Sports betting could become a new asset class, offering uncorrelated returns to a standard pension fund portfolio with potentially better returns than the average hedge fund, according to a UK study.
The study by two quant research managers, Lovjit Thukral and Pedro Vergel Eleuterio, both of Long Rock Capital in London, showed that a relatively simple horse-racing betting strategy could beat a hedge fund returns index as well as the S&P 500 between 2010 and 2016.
The strategy was to consistently ‘lay off’ (betting on the event not to occur) the four favourite horses with the lowest odds in each race.
The study followed earlier work by academics Gomber, Rohr and Schweickert in 2008 who wrote a paper discussing the microstructure of sports betting and how it can develop into an alternative asset class generating alternative alpha.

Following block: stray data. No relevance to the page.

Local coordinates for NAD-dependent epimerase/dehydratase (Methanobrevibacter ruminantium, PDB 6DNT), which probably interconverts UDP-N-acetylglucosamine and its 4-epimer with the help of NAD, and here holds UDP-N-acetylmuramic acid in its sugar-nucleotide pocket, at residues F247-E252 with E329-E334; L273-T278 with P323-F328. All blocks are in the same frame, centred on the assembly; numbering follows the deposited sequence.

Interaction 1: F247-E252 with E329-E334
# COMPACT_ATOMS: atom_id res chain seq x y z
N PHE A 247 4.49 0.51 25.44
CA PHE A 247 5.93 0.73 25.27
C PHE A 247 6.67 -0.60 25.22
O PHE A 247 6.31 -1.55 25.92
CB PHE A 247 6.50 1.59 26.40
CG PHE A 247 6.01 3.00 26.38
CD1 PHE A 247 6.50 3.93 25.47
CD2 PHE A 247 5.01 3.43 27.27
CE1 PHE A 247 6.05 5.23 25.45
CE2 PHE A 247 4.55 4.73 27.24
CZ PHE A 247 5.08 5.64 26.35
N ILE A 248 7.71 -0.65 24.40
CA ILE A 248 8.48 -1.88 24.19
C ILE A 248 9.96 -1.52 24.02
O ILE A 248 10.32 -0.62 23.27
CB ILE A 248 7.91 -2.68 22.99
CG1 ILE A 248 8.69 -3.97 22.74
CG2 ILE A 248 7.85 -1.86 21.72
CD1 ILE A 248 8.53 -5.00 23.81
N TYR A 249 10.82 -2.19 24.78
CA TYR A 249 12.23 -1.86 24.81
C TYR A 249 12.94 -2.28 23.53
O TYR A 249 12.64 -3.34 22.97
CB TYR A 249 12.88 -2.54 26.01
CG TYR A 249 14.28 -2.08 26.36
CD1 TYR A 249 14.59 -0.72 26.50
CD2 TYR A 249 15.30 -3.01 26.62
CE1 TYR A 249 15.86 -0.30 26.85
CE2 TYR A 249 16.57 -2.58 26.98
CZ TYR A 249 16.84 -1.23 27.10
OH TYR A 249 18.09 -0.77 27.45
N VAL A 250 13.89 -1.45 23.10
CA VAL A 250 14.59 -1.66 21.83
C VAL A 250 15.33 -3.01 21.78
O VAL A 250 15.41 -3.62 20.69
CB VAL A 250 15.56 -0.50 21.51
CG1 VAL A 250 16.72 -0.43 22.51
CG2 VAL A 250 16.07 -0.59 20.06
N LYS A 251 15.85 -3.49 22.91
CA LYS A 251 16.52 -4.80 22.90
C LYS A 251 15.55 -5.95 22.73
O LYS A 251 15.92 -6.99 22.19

Another study in the US, by Meers, Waters and Wortman in 2013, sought to do the same using American football.
In the latest study, the authors say that sports betting can fit nicely within Modern Portfolio Theory because of the lack of correlation with markets.
The strategy of betting against the favourites (which is similar to how most bookies make their money) outperformed the Credit Suisse Hedge Fund Index in five out of the six years and the S&P 500 in three out of six years, with a better Sharpe ratio.
“Having only looked at one sport and one type of strategy, we are confident that this is only the tip of the iceberg in terms of the usage of sports to create alpha,” the paper says.
The authors note that they assumed no liquidity issues and don’t take account of commissions and other “trading costs” of the betting system.
* Greg Bright is publisher of Investor Strategy News (Australia)